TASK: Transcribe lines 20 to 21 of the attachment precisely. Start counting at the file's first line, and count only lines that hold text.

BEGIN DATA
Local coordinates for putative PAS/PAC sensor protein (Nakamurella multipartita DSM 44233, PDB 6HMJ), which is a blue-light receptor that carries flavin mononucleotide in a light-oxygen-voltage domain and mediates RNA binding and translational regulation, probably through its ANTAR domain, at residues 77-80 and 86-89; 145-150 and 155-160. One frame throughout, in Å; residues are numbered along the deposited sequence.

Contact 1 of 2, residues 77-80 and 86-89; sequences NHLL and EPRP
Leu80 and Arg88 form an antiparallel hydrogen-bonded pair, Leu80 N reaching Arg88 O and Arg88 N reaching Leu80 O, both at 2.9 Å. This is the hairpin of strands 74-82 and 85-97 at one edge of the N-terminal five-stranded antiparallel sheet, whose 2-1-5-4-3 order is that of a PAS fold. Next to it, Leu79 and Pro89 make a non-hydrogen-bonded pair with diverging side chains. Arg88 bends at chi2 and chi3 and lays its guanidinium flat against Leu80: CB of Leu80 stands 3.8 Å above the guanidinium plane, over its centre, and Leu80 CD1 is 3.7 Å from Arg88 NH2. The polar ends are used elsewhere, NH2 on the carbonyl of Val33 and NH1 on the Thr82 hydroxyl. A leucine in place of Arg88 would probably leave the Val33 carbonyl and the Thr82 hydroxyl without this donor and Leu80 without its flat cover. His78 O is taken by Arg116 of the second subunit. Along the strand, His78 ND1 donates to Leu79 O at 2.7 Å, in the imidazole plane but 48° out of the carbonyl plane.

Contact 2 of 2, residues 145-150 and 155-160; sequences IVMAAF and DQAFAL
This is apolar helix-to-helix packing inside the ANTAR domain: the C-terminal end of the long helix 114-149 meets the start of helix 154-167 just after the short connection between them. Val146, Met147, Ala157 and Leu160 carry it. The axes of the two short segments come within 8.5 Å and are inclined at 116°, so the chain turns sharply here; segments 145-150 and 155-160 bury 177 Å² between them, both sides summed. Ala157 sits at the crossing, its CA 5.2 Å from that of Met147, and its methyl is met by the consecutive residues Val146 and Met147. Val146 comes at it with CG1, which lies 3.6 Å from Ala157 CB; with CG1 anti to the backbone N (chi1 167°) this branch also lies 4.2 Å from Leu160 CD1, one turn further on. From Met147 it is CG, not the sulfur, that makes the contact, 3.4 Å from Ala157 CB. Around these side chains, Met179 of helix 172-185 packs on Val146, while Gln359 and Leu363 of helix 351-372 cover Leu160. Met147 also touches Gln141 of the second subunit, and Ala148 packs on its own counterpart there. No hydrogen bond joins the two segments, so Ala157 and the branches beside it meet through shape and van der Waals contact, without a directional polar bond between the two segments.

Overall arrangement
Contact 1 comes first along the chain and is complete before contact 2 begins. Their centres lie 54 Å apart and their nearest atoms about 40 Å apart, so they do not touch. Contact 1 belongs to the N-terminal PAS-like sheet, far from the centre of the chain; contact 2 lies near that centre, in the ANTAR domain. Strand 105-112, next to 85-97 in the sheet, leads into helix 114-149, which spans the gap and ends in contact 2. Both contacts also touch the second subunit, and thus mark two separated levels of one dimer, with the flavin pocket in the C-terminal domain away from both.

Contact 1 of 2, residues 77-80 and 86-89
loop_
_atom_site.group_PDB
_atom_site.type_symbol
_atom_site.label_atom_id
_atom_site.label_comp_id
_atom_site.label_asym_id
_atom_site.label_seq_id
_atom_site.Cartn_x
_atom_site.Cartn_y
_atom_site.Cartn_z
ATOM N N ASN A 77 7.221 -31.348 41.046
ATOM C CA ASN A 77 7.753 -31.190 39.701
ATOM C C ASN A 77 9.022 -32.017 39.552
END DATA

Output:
ATOM C CA ASN A 77 7.753 -31.190 39.701
ATOM C C ASN A 77 9.022 -32.017 39.552